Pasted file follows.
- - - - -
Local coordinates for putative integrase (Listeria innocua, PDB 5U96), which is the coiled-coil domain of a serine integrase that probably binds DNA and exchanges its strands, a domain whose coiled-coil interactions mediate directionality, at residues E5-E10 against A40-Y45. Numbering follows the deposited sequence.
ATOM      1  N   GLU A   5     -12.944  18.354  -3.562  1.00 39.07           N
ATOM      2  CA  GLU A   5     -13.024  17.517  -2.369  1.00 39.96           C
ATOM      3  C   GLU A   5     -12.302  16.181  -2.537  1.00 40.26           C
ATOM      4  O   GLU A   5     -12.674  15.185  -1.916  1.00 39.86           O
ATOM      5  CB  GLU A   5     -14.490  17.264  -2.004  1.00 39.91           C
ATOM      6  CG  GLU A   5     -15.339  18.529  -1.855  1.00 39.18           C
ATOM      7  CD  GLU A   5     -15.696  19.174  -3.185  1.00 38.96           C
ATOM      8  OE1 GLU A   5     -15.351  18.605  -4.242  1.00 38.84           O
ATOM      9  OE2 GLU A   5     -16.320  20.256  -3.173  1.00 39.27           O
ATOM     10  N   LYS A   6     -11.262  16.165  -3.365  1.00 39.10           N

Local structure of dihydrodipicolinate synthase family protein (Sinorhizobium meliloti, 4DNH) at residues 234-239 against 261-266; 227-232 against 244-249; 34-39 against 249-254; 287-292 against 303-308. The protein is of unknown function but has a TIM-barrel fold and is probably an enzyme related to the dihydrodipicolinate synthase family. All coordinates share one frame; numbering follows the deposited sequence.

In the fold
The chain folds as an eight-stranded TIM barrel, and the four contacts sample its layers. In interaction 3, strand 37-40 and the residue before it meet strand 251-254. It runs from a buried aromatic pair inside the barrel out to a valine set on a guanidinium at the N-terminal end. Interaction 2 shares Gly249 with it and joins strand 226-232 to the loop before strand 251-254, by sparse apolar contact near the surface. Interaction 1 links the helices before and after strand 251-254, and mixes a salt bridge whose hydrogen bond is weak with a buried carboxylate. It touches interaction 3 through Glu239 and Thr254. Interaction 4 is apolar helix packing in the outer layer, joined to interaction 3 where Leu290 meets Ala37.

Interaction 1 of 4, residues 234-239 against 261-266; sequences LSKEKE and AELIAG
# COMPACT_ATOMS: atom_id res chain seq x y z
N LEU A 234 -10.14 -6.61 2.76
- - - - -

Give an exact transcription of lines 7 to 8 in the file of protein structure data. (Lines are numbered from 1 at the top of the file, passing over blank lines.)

ATOM      6  CG  GLU A   5     -15.339  18.529  -1.855  1.00 39.18           C
ATOM      7  CD  GLU A   5     -15.696  19.174  -3.185  1.00 38.96           C